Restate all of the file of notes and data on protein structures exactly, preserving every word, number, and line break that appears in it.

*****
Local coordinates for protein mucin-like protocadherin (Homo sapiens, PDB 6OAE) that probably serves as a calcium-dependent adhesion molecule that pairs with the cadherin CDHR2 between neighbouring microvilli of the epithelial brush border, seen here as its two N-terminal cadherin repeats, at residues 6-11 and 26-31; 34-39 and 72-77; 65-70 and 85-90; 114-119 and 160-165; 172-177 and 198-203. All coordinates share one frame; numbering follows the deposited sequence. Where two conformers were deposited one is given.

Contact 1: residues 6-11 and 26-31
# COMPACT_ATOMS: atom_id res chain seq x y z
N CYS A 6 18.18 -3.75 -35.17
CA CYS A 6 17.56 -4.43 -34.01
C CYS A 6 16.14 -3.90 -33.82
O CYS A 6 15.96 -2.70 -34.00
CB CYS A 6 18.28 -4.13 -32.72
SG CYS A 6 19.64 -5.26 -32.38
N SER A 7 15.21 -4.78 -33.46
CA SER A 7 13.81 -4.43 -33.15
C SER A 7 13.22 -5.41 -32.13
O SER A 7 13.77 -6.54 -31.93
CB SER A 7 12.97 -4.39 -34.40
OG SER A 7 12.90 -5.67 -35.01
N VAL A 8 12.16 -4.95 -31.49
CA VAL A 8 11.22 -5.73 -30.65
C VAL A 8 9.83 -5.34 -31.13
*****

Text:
Local coordinates for protein mucin-like protocadherin (Homo sapiens, PDB 6OAE) that probably serves as a calcium-dependent adhesion molecule that pairs with the cadherin CDHR2 between neighbouring microvilli of the epithelial brush border, seen here as its two N-terminal cadherin repeats, at residues 6-11 and 26-31; 34-39 and 72-77; 65-70 and 85-90; 114-119 and 160-165; 172-177 and 198-203. All coordinates share one frame; numbering follows the deposited sequence. Where two conformers were deposited one is given.

Contact 1: residues 6-11 and 26-31
# COMPACT_ATOMS: atom_id res chain seq x y z
N CYS A 6 18.18 -3.75 -35.17
CA CYS A 6 17.56 -4.43 -34.01
C CYS A 6 16.14 -3.90 -33.82
O CYS A 6 15.96 -2.70 -34.00
CB CYS A 6 18.28 -4.13 -32.72
SG CYS A 6 19.64 -5.26 -32.38
N SER A 7 15.21 -4.78 -33.46
CA SER A 7 13.81 -4.43 -33.15
C SER A 7 13.22 -5.41 -32.13
O SER A 7 13.77 -6.54 -31.93
CB SER A 7 12.97 -4.39 -34.40
OG SER A 7 12.90 -5.67 -35.01
N VAL A 8 12.16 -4.95 -31.49
CA VAL A 8 11.22 -5.73 -30.65
C VAL A 8 9.83 -5.34 -31.13